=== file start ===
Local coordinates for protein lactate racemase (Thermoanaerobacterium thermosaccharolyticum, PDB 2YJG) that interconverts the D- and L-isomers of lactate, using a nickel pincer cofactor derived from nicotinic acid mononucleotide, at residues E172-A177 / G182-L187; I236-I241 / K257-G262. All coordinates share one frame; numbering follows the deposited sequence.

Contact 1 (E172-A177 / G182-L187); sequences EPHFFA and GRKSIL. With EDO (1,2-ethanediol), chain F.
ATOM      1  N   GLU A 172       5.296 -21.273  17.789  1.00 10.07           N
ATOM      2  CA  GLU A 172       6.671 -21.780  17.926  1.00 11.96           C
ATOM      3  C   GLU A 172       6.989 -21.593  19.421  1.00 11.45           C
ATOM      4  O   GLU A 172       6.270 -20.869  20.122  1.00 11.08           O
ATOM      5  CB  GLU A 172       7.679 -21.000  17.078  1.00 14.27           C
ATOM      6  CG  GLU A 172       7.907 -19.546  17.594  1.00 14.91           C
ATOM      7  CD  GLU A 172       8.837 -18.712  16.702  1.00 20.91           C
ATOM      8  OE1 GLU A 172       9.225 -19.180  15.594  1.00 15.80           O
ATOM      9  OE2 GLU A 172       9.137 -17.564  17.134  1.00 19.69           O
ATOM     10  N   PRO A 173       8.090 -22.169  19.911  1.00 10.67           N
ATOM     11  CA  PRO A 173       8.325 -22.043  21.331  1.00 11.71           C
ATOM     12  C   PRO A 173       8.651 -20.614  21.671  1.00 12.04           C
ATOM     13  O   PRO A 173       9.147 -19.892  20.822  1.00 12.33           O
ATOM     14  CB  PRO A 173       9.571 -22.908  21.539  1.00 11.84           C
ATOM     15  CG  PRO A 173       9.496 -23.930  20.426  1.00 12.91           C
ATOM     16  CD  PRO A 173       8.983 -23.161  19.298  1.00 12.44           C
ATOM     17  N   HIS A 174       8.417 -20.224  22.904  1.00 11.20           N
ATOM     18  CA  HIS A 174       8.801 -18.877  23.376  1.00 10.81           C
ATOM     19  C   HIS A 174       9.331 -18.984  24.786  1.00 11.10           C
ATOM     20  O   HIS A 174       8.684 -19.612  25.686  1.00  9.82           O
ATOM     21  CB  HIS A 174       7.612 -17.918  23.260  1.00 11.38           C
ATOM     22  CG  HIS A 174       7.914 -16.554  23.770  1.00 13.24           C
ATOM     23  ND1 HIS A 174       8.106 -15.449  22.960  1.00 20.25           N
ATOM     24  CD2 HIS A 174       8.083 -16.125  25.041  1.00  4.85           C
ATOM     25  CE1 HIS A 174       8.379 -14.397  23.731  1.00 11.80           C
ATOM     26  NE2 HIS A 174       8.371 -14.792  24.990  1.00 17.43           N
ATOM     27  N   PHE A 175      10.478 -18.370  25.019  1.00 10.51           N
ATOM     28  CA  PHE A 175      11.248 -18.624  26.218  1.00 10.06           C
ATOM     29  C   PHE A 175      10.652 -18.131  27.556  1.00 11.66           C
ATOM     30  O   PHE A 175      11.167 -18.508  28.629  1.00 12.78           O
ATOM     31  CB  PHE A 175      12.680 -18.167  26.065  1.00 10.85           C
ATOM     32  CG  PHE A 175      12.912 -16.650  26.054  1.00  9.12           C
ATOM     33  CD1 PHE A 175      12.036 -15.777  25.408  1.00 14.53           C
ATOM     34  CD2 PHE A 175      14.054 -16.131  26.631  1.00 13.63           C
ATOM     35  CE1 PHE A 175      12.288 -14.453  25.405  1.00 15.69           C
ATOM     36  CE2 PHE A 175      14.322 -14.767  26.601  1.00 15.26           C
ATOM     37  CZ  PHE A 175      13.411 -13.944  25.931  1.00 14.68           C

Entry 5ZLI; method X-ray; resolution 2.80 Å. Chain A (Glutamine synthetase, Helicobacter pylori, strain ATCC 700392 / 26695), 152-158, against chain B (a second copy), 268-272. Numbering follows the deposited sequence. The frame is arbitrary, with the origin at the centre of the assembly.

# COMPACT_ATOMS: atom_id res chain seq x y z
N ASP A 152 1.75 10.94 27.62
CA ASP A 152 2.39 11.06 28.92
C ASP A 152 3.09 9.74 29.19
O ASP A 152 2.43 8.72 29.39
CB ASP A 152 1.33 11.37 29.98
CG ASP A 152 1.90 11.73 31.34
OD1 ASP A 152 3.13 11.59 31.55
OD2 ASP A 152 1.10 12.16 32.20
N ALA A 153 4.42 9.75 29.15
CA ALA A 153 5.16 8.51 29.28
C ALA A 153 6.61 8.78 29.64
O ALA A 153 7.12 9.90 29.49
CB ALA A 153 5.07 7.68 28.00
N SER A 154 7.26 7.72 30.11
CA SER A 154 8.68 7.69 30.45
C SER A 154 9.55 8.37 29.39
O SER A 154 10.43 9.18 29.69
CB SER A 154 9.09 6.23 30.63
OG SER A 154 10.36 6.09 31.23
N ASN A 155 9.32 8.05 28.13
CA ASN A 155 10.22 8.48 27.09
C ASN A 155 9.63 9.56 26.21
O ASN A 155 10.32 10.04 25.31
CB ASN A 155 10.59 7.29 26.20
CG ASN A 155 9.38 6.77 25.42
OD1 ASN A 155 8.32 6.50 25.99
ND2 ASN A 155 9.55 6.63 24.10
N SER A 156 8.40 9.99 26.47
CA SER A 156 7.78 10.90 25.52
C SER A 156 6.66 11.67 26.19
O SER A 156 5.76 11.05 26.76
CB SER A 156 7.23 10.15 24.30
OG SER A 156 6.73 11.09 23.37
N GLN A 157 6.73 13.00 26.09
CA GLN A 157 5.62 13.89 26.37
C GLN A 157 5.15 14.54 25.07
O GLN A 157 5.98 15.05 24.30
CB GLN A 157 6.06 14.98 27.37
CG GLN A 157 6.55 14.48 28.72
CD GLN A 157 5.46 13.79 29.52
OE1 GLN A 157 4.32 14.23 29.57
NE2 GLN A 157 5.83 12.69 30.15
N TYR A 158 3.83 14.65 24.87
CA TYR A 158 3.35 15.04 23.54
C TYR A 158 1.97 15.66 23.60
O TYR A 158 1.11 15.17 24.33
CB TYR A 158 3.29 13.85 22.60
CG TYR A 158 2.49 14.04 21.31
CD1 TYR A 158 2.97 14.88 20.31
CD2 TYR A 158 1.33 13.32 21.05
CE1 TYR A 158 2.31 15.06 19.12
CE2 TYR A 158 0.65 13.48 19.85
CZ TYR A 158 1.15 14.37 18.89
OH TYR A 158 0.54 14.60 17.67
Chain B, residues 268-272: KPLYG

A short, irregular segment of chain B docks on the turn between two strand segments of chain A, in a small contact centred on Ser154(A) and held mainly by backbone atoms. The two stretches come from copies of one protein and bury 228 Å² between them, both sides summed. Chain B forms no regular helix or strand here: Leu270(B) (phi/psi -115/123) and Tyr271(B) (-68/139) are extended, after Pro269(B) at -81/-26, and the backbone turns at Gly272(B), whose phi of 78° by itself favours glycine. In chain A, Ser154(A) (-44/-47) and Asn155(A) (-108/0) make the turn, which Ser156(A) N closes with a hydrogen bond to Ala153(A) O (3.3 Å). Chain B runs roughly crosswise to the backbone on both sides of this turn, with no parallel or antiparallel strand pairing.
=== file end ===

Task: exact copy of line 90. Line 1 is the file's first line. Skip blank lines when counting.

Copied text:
CD1 TYR A 158 2.97 14.88 20.31